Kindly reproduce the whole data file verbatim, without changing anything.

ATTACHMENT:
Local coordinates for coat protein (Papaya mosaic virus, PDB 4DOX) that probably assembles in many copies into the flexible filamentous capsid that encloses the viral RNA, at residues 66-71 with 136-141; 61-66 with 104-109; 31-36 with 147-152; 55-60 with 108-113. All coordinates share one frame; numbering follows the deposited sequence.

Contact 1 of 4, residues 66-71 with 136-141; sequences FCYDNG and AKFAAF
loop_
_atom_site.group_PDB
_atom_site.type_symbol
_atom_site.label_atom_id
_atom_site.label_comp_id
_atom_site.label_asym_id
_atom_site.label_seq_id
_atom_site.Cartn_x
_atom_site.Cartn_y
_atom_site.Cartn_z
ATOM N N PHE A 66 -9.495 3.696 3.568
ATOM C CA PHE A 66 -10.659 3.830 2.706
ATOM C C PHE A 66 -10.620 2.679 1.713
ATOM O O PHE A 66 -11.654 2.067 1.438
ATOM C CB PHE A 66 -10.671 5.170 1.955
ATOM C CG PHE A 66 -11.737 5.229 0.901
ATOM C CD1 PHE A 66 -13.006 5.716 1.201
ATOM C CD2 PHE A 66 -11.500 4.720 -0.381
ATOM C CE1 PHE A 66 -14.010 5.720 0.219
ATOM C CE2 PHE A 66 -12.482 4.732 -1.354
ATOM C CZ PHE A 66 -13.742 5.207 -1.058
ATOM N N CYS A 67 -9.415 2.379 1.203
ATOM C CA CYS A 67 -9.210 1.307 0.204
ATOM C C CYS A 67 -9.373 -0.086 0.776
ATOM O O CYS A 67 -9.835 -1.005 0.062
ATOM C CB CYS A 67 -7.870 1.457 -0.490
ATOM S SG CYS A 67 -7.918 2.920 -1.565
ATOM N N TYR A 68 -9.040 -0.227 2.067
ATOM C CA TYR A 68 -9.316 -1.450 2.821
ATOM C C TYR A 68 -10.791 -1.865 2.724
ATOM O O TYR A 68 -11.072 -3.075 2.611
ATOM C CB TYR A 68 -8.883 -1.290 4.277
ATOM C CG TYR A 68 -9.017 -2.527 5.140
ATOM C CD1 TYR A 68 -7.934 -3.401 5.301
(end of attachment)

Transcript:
Local coordinates for coat protein (Papaya mosaic virus, PDB 4DOX) that probably assembles in many copies into the flexible filamentous capsid that encloses the viral RNA, at residues 66-71 with 136-141; 61-66 with 104-109; 31-36 with 147-152; 55-60 with 108-113. All coordinates share one frame; numbering follows the deposited sequence.

Contact 1 of 4, residues 66-71 with 136-141; sequences FCYDNG and AKFAAF
loop_
_atom_site.group_PDB
_atom_site.type_symbol
_atom_site.label_atom_id
_atom_site.label_comp_id
_atom_site.label_asym_id
_atom_site.label_seq_id
_atom_site.Cartn_x
_atom_site.Cartn_y
_atom_site.Cartn_z
ATOM N N PHE A 66 -9.495 3.696 3.568
ATOM C CA PHE A 66 -10.659 3.830 2.706
ATOM C C PHE A 66 -10.620 2.679 1.713
ATOM O O PHE A 66 -11.654 2.067 1.438
ATOM C CB PHE A 66 -10.671 5.170 1.955
ATOM C CG PHE A 66 -11.737 5.229 0.901
ATOM C CD1 PHE A 66 -13.006 5.716 1.201
ATOM C CD2 PHE A 66 -11.500 4.720 -0.381
ATOM C CE1 PHE A 66 -14.010 5.720 0.219
ATOM C CE2 PHE A 66 -12.482 4.732 -1.354
ATOM C CZ PHE A 66 -13.742 5.207 -1.058
ATOM N N CYS A 67 -9.415 2.379 1.203
ATOM C CA CYS A 67 -9.210 1.307 0.204
ATOM C C CYS A 67 -9.373 -0.086 0.776
ATOM O O CYS A 67 -9.835 -1.005 0.062
ATOM C CB CYS A 67 -7.870 1.457 -0.490
ATOM S SG CYS A 67 -7.918 2.920 -1.565
ATOM N N TYR A 68 -9.040 -0.227 2.067
ATOM C CA TYR A 68 -9.316 -1.450 2.821
ATOM C C TYR A 68 -10.791 -1.865 2.724
ATOM O O TYR A 68 -11.072 -3.075 2.611
ATOM C CB TYR A 68 -8.883 -1.290 4.277
ATOM C CG TYR A 68 -9.017 -2.527 5.140
ATOM C CD1 TYR A 68 -7.934 -3.401 5.301